When they saw it, crewmembers keeled over in laughter because Williams actually thought wildland firefighting is a dangerous profession whereas my crewmembers didn’t see it that way at all.  Whereas those outside the firefighting world believe firefighters “put their lives on the line every single day,” that they are “paid for their bravery,” as William Goode expressed it, most of my crewmembers conceptualize their profession as devoid of danger.  To them there are no heroes, for there is no risk.

Wildland fire is full of its hazards, its risks.  Some would even go as far as saying that it is one of the most dangerous professions, and yet, the men on the line truly believe that heroes cannot exist among them.  Oh, they see the risks, we all do, but we take steps to mitigate them and then shove those thoughts that tell us “we could die today” into the back of our heads.  They are a distraction.  And we know that one moment of hesitation could mean death.  Or worse.

Just over a year and a half ago, 19 members of the Granite Mountain Hotshots lost their lives to the flames.  We remember them as heroes who paid the ultimate price.  They were in the wrong place at the wrong time.

Wildland firefighting is extremely dangerous (sorry, mom!).  In an instant, situations can change, the fire can blow up on you, and that moment of hesitation can kill you.  Or a member of your crew.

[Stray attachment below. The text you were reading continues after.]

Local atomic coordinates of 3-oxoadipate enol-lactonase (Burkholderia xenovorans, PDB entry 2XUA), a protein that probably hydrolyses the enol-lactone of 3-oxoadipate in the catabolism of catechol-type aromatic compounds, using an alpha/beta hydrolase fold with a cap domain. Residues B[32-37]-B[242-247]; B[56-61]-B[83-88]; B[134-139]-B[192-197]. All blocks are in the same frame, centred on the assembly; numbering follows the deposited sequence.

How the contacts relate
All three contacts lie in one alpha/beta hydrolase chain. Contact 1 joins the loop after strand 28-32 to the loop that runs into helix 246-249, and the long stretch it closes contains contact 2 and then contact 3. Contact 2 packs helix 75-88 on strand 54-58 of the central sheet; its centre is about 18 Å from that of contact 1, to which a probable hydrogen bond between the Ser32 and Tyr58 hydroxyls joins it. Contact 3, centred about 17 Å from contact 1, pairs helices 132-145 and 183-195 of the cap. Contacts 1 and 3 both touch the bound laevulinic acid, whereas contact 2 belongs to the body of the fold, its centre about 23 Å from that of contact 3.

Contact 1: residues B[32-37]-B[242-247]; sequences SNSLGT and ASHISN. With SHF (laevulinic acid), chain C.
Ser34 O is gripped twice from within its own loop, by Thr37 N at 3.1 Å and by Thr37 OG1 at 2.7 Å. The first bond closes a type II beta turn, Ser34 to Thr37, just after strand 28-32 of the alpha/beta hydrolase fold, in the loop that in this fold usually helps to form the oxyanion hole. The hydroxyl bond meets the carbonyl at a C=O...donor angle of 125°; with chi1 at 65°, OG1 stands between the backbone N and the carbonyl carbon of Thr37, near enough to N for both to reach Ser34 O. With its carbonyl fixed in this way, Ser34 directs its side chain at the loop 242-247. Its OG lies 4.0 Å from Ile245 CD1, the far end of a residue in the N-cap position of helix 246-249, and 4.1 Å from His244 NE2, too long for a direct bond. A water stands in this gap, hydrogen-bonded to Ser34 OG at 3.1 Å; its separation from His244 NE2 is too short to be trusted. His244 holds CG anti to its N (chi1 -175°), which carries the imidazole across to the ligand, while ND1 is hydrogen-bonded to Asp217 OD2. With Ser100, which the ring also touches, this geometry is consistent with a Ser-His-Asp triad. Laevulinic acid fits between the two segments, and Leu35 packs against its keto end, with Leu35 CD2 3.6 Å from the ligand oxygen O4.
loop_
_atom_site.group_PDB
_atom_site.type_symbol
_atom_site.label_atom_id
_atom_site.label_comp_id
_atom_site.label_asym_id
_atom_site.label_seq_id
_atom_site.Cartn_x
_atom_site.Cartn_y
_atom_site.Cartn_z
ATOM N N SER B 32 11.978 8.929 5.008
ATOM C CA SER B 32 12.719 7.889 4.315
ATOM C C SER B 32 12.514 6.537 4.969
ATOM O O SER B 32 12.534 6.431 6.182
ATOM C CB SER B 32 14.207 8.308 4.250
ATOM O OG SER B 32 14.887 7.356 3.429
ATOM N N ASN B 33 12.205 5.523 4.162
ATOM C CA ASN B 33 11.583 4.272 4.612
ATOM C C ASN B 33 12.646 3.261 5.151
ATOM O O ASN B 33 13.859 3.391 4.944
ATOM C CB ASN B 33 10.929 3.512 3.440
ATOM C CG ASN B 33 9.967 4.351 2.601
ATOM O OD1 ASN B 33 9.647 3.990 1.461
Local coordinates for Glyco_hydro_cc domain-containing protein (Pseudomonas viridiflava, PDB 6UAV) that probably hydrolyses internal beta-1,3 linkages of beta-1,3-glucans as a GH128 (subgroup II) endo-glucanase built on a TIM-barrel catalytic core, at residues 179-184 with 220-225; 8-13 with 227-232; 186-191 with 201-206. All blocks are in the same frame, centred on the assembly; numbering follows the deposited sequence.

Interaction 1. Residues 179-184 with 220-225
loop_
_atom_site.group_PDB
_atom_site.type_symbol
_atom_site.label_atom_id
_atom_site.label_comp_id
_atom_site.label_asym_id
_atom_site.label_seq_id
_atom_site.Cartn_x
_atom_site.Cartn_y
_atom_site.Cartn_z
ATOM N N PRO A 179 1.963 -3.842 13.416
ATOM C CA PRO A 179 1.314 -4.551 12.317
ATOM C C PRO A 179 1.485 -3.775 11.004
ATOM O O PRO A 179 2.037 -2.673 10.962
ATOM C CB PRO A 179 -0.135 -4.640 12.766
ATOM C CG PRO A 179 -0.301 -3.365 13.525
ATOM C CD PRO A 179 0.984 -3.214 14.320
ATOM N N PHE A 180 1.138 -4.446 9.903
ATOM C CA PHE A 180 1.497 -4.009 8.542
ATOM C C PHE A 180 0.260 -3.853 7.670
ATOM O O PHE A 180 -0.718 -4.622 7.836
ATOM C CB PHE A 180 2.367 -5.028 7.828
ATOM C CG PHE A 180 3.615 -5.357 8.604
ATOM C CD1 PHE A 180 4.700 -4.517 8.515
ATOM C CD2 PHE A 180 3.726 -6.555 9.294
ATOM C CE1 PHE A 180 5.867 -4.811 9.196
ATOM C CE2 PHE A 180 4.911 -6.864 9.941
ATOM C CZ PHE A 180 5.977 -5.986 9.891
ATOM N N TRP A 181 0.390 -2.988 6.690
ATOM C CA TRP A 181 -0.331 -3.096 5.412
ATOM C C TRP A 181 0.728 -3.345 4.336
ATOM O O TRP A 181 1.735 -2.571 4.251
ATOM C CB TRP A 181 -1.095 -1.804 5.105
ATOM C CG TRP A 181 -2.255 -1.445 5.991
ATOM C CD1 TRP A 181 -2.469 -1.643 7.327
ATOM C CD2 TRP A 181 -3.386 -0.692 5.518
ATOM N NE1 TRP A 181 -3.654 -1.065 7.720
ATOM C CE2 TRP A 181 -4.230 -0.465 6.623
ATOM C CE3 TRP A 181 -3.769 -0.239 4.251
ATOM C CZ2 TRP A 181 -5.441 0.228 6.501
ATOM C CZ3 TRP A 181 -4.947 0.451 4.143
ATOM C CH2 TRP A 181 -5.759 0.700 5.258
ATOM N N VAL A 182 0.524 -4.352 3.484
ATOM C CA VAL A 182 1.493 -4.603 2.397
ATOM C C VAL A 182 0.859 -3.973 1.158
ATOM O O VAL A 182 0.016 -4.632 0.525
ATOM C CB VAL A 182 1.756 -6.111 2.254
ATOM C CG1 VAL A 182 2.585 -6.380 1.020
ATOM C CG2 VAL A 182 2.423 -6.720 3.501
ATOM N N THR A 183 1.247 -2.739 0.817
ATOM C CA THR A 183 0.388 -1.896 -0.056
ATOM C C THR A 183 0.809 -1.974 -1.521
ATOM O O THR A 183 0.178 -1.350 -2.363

All wildland firefighters know that risk.  So do our military forces in the midst of conflict.  Police officers who walk our streets.  Structure firefighters who rush into burning buildings.  And so many others who face dangers each day.  It’s part of our profession.  Part of our calling.

We don’t consider ourselves heroes.  We are just doing what we are called to do.

In the aftermath of the Joplin Tornado (2011), I met a man who people called a hero.  His actions saved a handful of nurses and numerous patients in the hospital after it received a direct hit from the EF-5 vortex.  An ordinary, messed up individual.  Just like you or me.  A hero.

He told me one night that he was no hero.  He didn’t deserve to be called a hero.  He just did what he knew was right.  What he hoped someone would do for him.

There are no heroes.  Only broken people who do the right thing when the world needs it most.

And yet, heroes surround us.  Individuals who possess the courage to take a stand, even when their strength fails them.

As one of my favorite bands, Superchick, puts it: “Heroes are made when you make a choice.”

A friend of mine asked me before I hot here, just when we were all shipping out, he asked me “Why are you going to fight somebody elses war? What do y’all think you’re heroes?”  I didn’t know what to say at the time, but if he asked me again, I’d say No.  I’d say there is no way in hell.  Nobody asks to be a hero.  It just sometimes turns out that way.
– Black Hawk Down